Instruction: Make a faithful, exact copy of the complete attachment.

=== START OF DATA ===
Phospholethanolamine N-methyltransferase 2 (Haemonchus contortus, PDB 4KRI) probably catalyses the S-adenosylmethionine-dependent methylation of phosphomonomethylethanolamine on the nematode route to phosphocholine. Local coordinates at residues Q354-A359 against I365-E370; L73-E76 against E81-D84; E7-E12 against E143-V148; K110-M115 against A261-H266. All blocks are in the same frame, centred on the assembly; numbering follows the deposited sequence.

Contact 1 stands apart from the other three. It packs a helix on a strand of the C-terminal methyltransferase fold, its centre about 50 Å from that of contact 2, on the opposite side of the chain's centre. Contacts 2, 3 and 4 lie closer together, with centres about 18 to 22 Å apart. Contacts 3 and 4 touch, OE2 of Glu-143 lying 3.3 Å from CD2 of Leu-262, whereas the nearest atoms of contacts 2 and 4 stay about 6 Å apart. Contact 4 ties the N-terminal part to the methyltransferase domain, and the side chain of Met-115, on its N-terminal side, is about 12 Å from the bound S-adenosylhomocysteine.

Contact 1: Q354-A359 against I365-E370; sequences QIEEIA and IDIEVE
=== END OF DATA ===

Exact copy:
Phospholethanolamine N-methyltransferase 2 (Haemonchus contortus, PDB 4KRI) probably catalyses the S-adenosylmethionine-dependent methylation of phosphomonomethylethanolamine on the nematode route to phosphocholine. Local coordinates at residues Q354-A359 against I365-E370; L73-E76 against E81-D84; E7-E12 against E143-V148; K110-M115 against A261-H266. All blocks are in the same frame, centred on the assembly; numbering follows the deposited sequence.

Contact 1 stands apart from the other three. It packs a helix on a strand of the C-terminal methyltransferase fold, its centre about 50 Å from that of contact 2, on the opposite side of the chain's centre. Contacts 2, 3 and 4 lie closer together, with centres about 18 to 22 Å apart. Contacts 3 and 4 touch, OE2 of Glu-143 lying 3.3 Å from CD2 of Leu-262, whereas the nearest atoms of contacts 2 and 4 stay about 6 Å apart. Contact 4 ties the N-terminal part to the methyltransferase domain, and the side chain of Met-115, on its N-terminal side, is about 12 Å from the bound S-adenosylhomocysteine.

Contact 1: Q354-A359 against I365-E370; sequences QIEEIA and IDIEVE